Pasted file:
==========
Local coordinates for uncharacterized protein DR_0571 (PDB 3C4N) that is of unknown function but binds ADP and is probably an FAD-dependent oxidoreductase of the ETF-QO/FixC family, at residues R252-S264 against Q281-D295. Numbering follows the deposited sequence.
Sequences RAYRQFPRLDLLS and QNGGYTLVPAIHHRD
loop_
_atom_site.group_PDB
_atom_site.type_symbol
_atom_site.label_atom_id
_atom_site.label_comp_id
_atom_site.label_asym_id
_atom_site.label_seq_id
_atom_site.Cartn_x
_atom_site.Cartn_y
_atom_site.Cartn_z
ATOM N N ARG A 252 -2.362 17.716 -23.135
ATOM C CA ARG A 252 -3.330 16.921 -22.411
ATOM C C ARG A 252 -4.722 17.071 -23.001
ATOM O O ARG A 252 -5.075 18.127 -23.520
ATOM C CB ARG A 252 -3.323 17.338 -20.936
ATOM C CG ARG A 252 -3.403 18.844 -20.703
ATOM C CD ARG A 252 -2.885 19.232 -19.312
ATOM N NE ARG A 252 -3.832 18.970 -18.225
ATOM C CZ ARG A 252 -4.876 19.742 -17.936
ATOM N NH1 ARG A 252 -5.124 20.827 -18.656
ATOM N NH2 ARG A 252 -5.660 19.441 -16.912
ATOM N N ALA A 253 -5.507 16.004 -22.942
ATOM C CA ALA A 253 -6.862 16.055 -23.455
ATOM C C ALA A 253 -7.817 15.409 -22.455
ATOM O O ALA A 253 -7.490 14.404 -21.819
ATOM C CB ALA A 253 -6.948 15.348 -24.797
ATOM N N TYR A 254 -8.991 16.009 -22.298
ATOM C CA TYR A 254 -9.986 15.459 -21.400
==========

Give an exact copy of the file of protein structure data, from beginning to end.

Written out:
Local coordinates for uncharacterized protein DR_0571 (PDB 3C4N) that is of unknown function but binds ADP and is probably an FAD-dependent oxidoreductase of the ETF-QO/FixC family, at residues R252-S264 against Q281-D295. Numbering follows the deposited sequence.
Sequences RAYRQFPRLDLLS and QNGGYTLVPAIHHRD
loop_
_atom_site.group_PDB
_atom_site.type_symbol
_atom_site.label_atom_id
_atom_site.label_comp_id
_atom_site.label_asym_id
_atom_site.label_seq_id
_atom_site.Cartn_x
_atom_site.Cartn_y
_atom_site.Cartn_z
ATOM N N ARG A 252 -2.362 17.716 -23.135
ATOM C CA ARG A 252 -3.330 16.921 -22.411
ATOM C C ARG A 252 -4.722 17.071 -23.001
ATOM O O ARG A 252 -5.075 18.127 -23.520
ATOM C CB ARG A 252 -3.323 17.338 -20.936
ATOM C CG ARG A 252 -3.403 18.844 -20.703
ATOM C CD ARG A 252 -2.885 19.232 -19.312
ATOM N NE ARG A 252 -3.832 18.970 -18.225
ATOM C CZ ARG A 252 -4.876 19.742 -17.936
ATOM N NH1 ARG A 252 -5.124 20.827 -18.656
ATOM N NH2 ARG A 252 -5.660 19.441 -16.912
ATOM N N ALA A 253 -5.507 16.004 -22.942
ATOM C CA ALA A 253 -6.862 16.055 -23.455
ATOM C C ALA A 253 -7.817 15.409 -22.455
ATOM O O ALA A 253 -7.490 14.404 -21.819
ATOM C CB ALA A 253 -6.948 15.348 -24.797
ATOM N N TYR A 254 -8.991 16.009 -22.298
ATOM C CA TYR A 254 -9.986 15.459 -21.400